Journal of eISSN: 2373-4426 JPNC

Pediatrics & Neonatal Care
Review Article
Volume 2 Issue 2 - 2015
The Recommended First Complementary Foods: A Review of the Literature
Wafaa Qasem* and James Friel
Department of Human Nutritional Sciences, University of Manitoba, Canada
Received: March 25, 2015 | Published: May 05, 2015
*Corresponding author: Wafaa Qasem, Department of Human Nutritional Sciences, University of Manitoba, Winnipeg, Manitoba, Canada, R3T 2N2, Richardson Centre for Functional Foods and Nutraceuticals, 196 Innovation drive, University of Manitoba, Winnipeg, MB, Canada, R3T 6C5, Tel: 1(289) 775-0333; Fax: 1(204) 474-7552; Email: @
Citation: Qasem W, Friel J (2015) The Recommended First Complementary Foods: A Review of the Literature. J Pediatr Neonatal Care 2(2): 00069. DOI: 10.15406/jpnc.2015.02.00069


During infancy, adequate nutrition is essential to warrant healthy growth and development of infants to their full potential. Nutritional deficits particularly iron, during this critical period increase the risk of illness and long-term developmental impairment. Therefore, international organizations including Health Canada recommend that infants should be primarily introduced to iron rich complementary foods (CFs) such as iron fortified cereal and meat in order to meet their iron requirements and prevent growth faltering. This review aims to provide an overview on the available research of the recommended first CFs and their effects on various health outcomes including iron. Although the studies on meat presented in this review showed inconsistent findings regarding improvement of iron status, however, consumption of meat had promising positive effects on growth and other health outcomes. Studies on the fortified cereals reported improvement of iron status and possibly growth. Further large scale, multicenter trials are needed to support the current findings and to investigate the long-term benefits of these recommended CFs.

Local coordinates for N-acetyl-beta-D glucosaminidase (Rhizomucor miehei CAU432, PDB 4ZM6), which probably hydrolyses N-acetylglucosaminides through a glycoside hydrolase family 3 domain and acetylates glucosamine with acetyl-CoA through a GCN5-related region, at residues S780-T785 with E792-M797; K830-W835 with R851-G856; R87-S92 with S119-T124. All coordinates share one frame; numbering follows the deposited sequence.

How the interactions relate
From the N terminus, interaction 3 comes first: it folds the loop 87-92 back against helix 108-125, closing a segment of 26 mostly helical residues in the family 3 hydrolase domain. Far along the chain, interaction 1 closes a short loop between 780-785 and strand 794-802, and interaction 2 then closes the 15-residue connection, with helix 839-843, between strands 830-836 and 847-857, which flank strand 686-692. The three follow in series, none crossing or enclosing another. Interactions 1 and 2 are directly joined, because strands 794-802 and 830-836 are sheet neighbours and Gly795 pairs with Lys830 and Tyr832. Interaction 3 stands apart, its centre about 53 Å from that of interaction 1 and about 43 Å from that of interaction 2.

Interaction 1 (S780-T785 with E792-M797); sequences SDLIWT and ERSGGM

Keywords: Complementary foods; Fortified cereal; Meat; Infant; Iron; Growth; Breastfeeding
Abbreviations: Complementary Foods; EBF: Exclusive Breastfeeding; ID: Iron Deficiency; RCT: Randomized Controlled Trial; WHO: World Health Organization


During infancy, adequate nutrition is essential to warrant healthy growth and development of infants to their full potential. Nutritional deficits particularly iron, during this critical period increase the risk of illness and long-term developmental impairment [1-3]. Therefore, optimal feeding practices of exclusive breastfeeding up to six months of age followed by adequate CF introduction are highly important to ensure disease free and healthy development of the growing infant [4].